Previous studies have similarly suggested shorter median treatment times using methadone for NAS, compared with morphine. A retrospective study by Patrick et al. involving 1424 infants from 14 centres showed methadone to be associated with reduced LOS, compared with morphine (4). Brown et al., in a single-centre study of 31 infants demonstrated a shorter duration of pharmacotherapy with the use of methadone, compared with morphine (5). Contrary to these studies, a small retrospective study of 26 neonates by Young et al. found that methadone was associated with longer LOS, compared with morphine (6). A recent systemic review of 18 trials comparing a number of pharmacotherapies used in treatment of NAS suggested that buprenorphine is the optimal treatment with morphine the lowest ranked pharmacotherapy in terms of LOS and treatment time (7).

This study suggested treatment of NAS with methadone was somewhat better than morphine in terms of short-term outcomes and LOS. The long-term neurodevelopmental outcomes associated with methadone use are unclear and require further investigation. Standardization of pharmacotherapy approaches to NAS would require further appropriately powered trials and evidence of long-term outcomes. Indeed, with increasing success with non-pharmacological management of NAS, the pharmacological options may become less relevant.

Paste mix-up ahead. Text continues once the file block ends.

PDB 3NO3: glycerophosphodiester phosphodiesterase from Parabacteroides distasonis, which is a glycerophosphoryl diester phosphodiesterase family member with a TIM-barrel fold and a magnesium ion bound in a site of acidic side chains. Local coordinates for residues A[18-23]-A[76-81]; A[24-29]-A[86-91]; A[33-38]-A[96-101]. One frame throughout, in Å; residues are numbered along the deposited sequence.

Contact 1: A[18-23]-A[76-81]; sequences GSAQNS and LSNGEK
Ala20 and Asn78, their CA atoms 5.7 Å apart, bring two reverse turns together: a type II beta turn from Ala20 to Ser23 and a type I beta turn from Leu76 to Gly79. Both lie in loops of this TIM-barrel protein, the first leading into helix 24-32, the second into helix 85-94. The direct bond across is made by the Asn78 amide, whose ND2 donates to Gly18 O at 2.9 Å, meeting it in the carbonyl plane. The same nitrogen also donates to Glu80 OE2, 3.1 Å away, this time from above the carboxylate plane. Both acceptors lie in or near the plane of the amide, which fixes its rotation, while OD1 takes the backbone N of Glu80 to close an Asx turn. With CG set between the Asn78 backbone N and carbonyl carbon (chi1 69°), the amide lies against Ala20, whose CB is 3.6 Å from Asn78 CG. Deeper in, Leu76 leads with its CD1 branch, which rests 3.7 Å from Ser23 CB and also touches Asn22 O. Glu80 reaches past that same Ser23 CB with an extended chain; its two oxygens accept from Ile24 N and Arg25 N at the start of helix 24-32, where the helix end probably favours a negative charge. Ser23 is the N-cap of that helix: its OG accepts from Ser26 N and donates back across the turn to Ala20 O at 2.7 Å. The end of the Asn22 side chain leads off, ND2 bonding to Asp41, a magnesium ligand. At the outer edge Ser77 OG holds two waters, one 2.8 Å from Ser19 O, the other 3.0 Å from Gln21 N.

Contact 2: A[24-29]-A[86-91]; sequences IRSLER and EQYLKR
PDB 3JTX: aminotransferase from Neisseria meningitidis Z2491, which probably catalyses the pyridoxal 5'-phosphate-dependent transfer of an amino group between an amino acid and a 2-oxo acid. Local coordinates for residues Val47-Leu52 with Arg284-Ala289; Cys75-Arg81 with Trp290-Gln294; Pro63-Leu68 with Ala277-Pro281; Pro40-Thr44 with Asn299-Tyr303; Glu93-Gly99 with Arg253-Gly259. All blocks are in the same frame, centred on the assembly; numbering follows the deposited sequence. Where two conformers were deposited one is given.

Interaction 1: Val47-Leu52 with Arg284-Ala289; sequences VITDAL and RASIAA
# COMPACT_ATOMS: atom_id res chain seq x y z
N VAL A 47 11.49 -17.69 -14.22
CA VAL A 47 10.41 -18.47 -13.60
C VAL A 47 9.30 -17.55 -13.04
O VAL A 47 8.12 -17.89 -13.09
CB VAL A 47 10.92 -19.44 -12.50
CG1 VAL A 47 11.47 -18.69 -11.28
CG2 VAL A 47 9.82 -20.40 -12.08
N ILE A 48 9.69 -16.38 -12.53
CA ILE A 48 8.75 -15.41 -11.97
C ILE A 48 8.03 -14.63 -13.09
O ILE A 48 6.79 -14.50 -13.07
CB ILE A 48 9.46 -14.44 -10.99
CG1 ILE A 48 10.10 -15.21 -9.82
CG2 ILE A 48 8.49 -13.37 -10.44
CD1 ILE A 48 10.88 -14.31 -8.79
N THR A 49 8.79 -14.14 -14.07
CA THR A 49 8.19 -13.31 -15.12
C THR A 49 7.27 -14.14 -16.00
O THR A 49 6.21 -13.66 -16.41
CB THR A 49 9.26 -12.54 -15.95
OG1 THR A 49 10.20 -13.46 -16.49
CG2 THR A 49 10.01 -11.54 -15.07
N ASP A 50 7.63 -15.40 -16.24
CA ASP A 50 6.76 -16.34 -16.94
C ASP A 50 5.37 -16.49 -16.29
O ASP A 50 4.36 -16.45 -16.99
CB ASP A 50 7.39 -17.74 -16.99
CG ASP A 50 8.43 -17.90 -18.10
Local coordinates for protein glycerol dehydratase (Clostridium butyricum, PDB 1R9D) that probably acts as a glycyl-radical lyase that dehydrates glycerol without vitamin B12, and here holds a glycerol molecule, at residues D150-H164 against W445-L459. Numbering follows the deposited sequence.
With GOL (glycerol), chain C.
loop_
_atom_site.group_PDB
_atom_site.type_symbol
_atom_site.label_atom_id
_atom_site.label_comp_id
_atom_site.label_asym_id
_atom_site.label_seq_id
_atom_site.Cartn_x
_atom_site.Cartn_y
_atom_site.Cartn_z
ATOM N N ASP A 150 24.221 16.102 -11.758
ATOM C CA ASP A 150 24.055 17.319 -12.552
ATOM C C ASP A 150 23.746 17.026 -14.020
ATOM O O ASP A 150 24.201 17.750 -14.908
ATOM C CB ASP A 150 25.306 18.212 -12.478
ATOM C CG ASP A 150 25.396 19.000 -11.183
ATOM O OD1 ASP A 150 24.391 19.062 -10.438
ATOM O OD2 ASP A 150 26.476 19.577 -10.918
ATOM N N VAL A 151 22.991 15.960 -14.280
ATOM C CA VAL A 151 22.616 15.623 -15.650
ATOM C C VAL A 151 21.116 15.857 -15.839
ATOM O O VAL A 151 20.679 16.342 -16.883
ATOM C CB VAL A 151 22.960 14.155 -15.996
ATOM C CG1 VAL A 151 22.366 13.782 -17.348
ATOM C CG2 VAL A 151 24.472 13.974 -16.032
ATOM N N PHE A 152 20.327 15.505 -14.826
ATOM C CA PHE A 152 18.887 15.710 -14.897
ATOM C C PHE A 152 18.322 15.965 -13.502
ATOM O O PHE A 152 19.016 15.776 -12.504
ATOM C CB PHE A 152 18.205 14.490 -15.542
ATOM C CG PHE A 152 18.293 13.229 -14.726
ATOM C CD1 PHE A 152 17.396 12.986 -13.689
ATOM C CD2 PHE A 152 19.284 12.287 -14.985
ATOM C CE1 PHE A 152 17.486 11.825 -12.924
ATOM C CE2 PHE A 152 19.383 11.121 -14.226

1. Jones HE, Kaltenbach K, Heil SH, Stine SM, Coyle MG, Arria AM, et al. Neonatal abstinence syndrome after methadone or buprenorphine exposure. N Engl J Med 2010; 363: 2320-2331.
  2. Hudak ML, Tan RC; Committee on Drugs; Committee on Fetus and Newborn; American Academy of Pediatrics. Neonatal drug withdrawal. Pediatrics 2012; 129: e540-e560.
  3. Grossman MR, Lipshaw MJ, Osborn RR, Berkwitt AK. A Novel Approach to Assessing Infants With Neonatal Abstinence Syndrome. Hospital Pediatrics 2018; 8: 1-6
  4. Patrick SW, Kaplan HC, Passarella M, Davis MM, Lorch SA. Variation in treatment of neonatal abstinence syndrome in US children’s hospitals, 2004-2011. J Perinatol 2014; 34: 867-872.
  5. Brown MS, Hayes MJ, Thornton LM. Methadone versus morphine for treatment of neonatal abstinence syndrome: a prospective randomized clinical trial. J Perinatol 2015; 35: 278-283.
  6. Young ME, Hager SJ, Spurlock DJr. Retrospective chart review comparing morphine and methadone in neonates treated for neonatal abstinence syndrome. Am J Health Syst Pharm 2015;7 2(suppl 3):S162-S167.
  7. Disher T, Gullickson C, Singh B. Pharmacological Treatments for Neonatal Abstinence Syndrome. JAMA Pediatr 2019; 173:234-243